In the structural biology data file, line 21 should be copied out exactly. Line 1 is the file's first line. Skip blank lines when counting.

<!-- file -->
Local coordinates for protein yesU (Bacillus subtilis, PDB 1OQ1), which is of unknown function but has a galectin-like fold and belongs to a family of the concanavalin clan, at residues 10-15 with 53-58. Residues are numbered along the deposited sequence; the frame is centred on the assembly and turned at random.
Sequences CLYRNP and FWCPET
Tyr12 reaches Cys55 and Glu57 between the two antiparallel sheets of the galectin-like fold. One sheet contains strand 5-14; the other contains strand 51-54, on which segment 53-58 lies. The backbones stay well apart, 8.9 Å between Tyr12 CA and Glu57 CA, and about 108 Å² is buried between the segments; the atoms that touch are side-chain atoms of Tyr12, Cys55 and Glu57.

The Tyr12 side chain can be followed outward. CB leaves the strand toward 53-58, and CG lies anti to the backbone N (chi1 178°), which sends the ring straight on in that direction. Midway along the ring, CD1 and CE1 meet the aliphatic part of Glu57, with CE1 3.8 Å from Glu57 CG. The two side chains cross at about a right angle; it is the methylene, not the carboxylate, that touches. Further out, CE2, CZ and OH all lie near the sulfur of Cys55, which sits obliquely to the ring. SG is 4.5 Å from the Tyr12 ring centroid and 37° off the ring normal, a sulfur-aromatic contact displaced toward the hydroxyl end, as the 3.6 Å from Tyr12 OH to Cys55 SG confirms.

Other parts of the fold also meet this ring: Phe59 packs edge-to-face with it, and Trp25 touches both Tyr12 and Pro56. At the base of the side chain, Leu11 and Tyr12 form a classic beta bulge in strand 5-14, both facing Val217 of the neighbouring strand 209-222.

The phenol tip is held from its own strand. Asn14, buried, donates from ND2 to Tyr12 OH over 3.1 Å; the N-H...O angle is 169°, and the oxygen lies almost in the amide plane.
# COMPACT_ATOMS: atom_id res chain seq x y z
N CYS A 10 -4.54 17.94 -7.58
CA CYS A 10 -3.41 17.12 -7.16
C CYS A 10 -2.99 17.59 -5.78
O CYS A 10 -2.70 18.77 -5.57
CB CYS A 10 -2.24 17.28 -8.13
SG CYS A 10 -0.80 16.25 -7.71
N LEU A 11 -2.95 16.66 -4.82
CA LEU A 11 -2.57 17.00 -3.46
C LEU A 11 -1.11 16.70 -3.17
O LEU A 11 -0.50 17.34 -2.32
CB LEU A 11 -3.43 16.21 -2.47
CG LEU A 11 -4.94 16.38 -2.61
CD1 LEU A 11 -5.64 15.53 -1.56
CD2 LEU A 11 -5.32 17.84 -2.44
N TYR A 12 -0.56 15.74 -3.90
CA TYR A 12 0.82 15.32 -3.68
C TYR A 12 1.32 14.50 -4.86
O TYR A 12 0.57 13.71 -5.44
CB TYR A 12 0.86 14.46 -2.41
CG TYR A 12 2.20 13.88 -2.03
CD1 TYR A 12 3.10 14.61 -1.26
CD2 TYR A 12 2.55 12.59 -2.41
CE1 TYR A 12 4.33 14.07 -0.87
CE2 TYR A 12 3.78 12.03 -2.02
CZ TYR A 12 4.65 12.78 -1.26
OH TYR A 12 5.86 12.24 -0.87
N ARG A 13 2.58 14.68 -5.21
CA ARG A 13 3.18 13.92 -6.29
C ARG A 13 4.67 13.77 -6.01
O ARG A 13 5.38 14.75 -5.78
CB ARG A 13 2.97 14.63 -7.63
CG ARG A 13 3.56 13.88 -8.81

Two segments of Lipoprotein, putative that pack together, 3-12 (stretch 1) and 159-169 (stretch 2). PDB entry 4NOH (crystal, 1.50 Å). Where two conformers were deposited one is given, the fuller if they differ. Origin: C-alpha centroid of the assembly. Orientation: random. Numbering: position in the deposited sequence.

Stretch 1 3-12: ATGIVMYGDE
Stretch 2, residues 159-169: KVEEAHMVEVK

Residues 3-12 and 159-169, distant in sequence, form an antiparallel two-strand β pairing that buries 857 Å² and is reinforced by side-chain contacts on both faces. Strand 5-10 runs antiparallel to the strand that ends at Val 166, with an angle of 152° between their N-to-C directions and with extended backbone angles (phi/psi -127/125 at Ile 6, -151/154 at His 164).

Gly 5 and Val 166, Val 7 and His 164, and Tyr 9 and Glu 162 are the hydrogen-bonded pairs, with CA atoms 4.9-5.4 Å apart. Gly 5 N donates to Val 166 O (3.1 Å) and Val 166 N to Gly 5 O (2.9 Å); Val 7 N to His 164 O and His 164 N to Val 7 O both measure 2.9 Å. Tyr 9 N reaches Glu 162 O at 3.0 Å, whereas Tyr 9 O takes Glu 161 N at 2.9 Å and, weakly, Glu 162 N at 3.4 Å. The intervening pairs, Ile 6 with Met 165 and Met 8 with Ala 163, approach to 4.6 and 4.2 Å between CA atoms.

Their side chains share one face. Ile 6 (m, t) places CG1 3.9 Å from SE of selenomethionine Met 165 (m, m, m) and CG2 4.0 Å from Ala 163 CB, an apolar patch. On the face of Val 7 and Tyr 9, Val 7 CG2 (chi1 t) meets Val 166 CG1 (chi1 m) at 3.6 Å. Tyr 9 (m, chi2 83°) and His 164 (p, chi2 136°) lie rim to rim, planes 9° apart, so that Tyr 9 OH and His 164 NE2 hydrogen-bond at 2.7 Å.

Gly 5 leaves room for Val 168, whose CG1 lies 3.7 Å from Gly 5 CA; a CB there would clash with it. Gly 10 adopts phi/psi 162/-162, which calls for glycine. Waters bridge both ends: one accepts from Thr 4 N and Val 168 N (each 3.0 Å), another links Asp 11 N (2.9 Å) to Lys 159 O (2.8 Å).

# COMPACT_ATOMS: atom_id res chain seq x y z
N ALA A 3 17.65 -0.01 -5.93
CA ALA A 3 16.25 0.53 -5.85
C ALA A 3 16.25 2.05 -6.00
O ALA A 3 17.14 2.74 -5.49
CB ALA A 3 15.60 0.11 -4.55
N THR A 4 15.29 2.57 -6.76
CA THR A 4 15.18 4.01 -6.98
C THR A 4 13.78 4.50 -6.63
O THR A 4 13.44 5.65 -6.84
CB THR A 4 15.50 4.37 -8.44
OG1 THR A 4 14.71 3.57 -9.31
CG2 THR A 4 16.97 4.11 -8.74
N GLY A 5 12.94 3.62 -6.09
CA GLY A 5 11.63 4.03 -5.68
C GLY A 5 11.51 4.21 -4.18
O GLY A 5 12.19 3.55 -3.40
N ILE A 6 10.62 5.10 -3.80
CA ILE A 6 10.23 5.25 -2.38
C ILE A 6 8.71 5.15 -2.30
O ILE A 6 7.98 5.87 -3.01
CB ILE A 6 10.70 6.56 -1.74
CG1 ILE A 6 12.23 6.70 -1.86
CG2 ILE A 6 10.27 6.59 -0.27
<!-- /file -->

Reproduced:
CD2 LEU A 11 -5.32 17.84 -2.44